Smooth out undesirable image noise while preserving detail
Lauren Scott shows you how to smooth out undesirable image noise while preserving detail using the Reduce Noise filter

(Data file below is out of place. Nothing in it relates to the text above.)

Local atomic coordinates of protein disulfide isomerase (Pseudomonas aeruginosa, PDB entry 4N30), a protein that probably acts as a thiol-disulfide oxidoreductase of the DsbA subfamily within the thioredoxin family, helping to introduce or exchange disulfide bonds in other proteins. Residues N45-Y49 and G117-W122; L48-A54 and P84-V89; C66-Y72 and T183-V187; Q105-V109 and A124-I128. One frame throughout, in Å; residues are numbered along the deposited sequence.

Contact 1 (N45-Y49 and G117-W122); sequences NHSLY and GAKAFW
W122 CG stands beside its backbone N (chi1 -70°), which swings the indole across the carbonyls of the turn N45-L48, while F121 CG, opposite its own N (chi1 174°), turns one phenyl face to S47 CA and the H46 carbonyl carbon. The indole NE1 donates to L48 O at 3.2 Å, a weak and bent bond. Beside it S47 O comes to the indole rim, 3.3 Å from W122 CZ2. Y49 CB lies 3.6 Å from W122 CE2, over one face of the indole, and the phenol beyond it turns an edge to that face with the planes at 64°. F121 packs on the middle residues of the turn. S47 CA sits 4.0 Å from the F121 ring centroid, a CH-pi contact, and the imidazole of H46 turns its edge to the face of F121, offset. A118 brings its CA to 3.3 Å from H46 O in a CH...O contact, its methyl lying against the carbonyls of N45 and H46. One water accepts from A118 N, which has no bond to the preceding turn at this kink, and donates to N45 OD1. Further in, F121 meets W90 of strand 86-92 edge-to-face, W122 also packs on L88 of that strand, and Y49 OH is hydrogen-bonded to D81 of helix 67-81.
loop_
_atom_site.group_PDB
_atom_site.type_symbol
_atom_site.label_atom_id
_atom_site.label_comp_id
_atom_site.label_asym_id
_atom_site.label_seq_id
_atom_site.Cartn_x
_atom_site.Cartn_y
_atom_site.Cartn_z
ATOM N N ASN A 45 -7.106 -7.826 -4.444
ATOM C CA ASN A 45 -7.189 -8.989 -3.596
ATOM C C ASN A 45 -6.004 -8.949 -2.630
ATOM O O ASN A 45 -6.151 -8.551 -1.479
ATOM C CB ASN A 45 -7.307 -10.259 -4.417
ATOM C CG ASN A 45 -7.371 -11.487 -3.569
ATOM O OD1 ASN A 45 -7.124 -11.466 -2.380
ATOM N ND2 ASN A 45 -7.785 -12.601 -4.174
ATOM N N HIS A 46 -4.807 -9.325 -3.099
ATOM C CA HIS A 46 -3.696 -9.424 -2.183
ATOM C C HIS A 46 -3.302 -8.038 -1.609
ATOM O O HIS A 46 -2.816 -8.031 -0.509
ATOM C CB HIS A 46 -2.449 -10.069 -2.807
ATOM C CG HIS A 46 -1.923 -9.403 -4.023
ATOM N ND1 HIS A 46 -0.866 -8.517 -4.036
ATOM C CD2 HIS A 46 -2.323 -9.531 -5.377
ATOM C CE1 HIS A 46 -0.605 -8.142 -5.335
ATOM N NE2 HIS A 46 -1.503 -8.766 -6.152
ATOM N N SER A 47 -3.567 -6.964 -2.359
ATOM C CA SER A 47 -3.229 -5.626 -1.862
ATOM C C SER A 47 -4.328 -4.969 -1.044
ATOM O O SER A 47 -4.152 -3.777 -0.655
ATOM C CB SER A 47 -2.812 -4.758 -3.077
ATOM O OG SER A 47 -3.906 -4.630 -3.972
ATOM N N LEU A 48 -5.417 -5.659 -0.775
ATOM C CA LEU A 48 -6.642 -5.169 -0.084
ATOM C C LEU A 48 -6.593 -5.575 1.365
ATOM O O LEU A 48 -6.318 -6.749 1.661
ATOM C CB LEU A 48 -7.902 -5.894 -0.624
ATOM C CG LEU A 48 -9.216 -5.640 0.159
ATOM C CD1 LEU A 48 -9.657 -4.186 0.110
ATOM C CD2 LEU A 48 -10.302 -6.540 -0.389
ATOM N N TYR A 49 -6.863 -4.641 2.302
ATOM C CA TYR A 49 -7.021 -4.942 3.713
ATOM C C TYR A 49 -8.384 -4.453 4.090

When shooting with a traditional film camera, you could use film with different ISO speeds to capture more detail in low-light conditions. The faster (higher) the film’s ISO speed, the more sensitive it was to available light. A fast film enabled you to avoid using slow shutter speeds in low light, so you could capture detail without the need for a tripod. You could also shoot handheld in locations where flash was prohibited, such as in a museum or church. Today’s digital cameras can reach blistering ISOS compared to the film cameras of yore, but bumping up the sensitivity of the sensor isn’t without any noise at all. You’ll know that the higher you push your ISO, the grainier your images become, but did you know that there are two types of digital noise – luminance (greyscale) and chroma (colour)? Luminance noise appears throughout the tonal range of the image as tiny dots. It can be compared to grain in analogue film, so it isn’t as undesirable as chroma noise, which manifests itself as multicoloured speckles. However, you may still want to smooth out high Iso-induced luminance noise to get a more pristine digital photo. When reducing the presence of luminance noise, you have to be careful not to blur important details, or end up with an image that looks soft and muddy. Follow these quick steps for an idea on how to get started.